The Future: End-To-End Digital
Passerini knows the danger with this kind of grand ambition: "The risk when we talk about real time and digitization is that it becomes a fluff thing," he says. So the global business services team is working to quantify it.
P&G has identified 98 processes that the company runs on. It's looking at how long each of those processes takes--is, say, 90 days the right timeframe for completing a profit forecast? Or should it be 30 days? A week? Then it looks at process and technology changes to make it happen.
All executives have this mission--to find these opportunities and report on what they're doing to digitize their piece of P&G. With that kind of executive backing, Simone isn't worried about doing a lot of evangelizing. "We look like help rather than someone trying to enforce a process to digitize the company on them," he says.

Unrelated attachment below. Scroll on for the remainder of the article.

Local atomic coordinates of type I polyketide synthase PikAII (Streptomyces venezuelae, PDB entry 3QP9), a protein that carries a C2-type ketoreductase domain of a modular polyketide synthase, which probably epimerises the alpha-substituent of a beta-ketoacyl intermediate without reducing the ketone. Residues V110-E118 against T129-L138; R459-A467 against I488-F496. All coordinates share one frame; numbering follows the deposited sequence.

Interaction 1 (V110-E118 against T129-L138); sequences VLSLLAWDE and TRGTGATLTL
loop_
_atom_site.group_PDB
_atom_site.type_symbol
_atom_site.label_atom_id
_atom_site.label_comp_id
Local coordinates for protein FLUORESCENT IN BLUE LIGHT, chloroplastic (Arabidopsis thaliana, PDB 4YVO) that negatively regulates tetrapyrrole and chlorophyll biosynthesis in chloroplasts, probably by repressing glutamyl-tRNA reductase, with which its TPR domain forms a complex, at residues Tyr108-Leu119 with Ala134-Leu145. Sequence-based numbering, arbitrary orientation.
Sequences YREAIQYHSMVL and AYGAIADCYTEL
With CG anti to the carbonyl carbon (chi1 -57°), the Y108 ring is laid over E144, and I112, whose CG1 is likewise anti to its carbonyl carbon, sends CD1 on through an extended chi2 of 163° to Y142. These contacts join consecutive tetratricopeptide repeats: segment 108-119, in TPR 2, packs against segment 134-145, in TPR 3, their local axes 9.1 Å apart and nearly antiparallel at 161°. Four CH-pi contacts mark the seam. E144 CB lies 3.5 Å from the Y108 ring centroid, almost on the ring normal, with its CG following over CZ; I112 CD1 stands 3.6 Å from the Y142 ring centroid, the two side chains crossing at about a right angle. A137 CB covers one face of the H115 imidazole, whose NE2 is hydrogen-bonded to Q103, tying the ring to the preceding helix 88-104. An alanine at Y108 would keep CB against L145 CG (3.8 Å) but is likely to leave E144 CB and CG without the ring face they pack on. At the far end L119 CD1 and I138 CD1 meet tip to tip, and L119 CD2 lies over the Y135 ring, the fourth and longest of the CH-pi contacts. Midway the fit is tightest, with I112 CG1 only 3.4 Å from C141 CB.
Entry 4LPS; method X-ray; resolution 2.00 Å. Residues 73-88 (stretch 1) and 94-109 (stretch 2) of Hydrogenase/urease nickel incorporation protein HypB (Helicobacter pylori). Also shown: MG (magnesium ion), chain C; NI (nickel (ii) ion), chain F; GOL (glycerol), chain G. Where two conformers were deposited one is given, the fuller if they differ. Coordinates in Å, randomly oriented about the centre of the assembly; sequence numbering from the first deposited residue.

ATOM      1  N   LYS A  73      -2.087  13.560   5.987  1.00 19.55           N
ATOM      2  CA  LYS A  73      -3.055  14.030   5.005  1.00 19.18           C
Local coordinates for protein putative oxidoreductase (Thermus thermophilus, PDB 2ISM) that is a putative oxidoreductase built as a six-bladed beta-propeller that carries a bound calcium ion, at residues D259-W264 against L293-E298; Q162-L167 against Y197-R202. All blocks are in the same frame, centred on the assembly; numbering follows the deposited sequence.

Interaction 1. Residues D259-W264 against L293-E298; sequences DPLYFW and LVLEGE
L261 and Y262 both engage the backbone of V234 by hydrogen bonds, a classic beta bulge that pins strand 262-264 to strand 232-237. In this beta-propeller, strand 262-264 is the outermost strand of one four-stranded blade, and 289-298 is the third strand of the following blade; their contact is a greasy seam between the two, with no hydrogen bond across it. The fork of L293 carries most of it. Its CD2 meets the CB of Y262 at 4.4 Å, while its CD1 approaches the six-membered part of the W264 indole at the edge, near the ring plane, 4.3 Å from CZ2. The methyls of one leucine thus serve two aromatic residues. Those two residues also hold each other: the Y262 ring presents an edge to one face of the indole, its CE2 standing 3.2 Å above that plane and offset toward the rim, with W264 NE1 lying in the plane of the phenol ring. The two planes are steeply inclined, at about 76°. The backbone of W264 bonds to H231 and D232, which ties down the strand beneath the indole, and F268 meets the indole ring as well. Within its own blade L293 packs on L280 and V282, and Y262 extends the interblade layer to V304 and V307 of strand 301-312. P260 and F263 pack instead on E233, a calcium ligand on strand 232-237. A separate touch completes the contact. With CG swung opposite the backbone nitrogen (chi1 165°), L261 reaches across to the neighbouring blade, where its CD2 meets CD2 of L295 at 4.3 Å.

Yet the hard work lies mostly ahead. Looking at those 98 processes, P&G thinks it can cut cycle times for some of them by two thirds, by digitizing those processes and making much more data available at the time it's needed to make a decision. "We're probably 10% there," Passerini says.
In two to three years, he thinks his team can deliver more like 70% of those real-time data needs. How exactly will the team do that?
Passerini will have to get back to us on that. But trust that they're working on it, even if they don't have the perfect solution right now.
A Glimpse At Procter & Gamble's Innovation Facilities
3 Things That Frustrate P&G's CIO